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Released: August 28, 2007
Originally Released: 2007
1.I. Allego con brio
3.Iii. Rondo: Molto allegroPiano Concerto No. 5 in E - flat major, Op. 73
5.Ii. Adagio un poco mosso
6.Iii. Rondo: Allegro
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Beethoven premiered the Piano Concerto in B-flat major at his first Viennese public appearance in which he shared the bill with Antonio Cordellieri. Beethoven later revised the work extensively for a concert in Prague; this is the version that is known today. The original one has vanished.
"The Second Piano Concerto is a product of the Classical age, not just in the date but also in the technique, expression and attitude," says Richard Rodda in the liner notes. "A traditional device - one greatly favored by Mozart - is used to open the concerto, a forceful fanfare motive immediately balanced by a suave lyrical phrase." The second movement is full of rich textures and is more like a song and is a reminder that Beethoven was one of the finest keyboard improvisers of his day. The finale is a rondo based on a theme that is immediately introduced by the soloist.
Unlike the Second Piano Concerto, the 5th came out of one of the most difficult times during Beethoven's life. The year was marked by Napoleon's invasion, which sent residents of Vienna scurrying and Beethoven into the basement of his brother's house. On July 29, 1809, he wrote to his publisher Breitkopf und HÃ¤rtel, "We have passed through a great deal of misery. I tell you that since May 4, I have brought into the world little that is connected; only here and there a fragment. The whole course of events has affected my body and soul...What a disturbing, wild life around me; nothing but drums, cannons, men, misery of all sorts." By the end of this year, a great musical work was complete, Beethoven's "Emperor" concerto. The title "Emperor" attached itself to the E-flat concerto very early, though it was not of Beethoven's doing.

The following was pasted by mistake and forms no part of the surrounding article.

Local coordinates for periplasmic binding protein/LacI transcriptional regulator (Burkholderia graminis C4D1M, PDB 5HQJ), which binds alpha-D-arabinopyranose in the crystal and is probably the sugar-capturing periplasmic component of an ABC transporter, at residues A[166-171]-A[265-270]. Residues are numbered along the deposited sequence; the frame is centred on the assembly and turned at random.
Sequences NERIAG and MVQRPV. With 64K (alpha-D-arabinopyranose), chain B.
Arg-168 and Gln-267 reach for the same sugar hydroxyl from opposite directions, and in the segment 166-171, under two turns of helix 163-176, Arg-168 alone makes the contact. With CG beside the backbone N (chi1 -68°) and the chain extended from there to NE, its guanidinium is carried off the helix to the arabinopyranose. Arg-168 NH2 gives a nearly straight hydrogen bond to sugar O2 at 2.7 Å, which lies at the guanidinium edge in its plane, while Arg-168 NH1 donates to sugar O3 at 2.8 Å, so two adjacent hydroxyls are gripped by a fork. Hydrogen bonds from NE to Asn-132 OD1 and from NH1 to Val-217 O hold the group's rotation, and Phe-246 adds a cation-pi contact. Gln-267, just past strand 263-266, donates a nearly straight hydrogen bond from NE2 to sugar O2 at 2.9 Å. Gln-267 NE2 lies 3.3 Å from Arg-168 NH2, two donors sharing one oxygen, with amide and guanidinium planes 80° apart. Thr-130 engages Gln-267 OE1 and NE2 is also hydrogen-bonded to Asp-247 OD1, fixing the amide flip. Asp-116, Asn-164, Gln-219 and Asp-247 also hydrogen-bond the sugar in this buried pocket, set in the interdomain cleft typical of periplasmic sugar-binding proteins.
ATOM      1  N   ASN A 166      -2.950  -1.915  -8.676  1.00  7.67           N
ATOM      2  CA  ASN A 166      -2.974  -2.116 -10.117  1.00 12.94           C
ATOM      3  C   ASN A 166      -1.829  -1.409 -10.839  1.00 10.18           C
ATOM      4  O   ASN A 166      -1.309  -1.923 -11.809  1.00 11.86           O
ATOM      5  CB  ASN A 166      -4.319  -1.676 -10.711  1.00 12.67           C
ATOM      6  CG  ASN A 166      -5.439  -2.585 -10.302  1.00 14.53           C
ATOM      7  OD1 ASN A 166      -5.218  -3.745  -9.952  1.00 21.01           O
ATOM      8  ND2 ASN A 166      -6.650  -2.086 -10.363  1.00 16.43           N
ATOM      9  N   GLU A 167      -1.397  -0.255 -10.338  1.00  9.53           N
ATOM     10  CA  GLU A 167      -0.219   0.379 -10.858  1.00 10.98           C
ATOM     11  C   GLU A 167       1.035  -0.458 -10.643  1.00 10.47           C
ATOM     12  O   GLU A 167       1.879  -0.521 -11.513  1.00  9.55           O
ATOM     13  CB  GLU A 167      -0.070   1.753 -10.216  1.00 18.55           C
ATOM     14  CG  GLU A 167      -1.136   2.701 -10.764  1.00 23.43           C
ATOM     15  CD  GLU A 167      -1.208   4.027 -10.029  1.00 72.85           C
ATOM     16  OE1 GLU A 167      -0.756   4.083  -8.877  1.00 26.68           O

The nicknamed "Emperor" concerto opens with broad chords for orchestra answered by piano before the main theme is announced by the violins. When the orchestral tutti embraces the rich variety of the secondary themes a development ensues with "the fury of a hail storm," wrote British musicologist Sir Donald Tovey. The second movement begins with a chorale of strings. The Adagio leads directly into the finale, a rondo with sonata elements and the piece ends with the magical sounds of drum taps accompanying the shimmering piano chords and scales.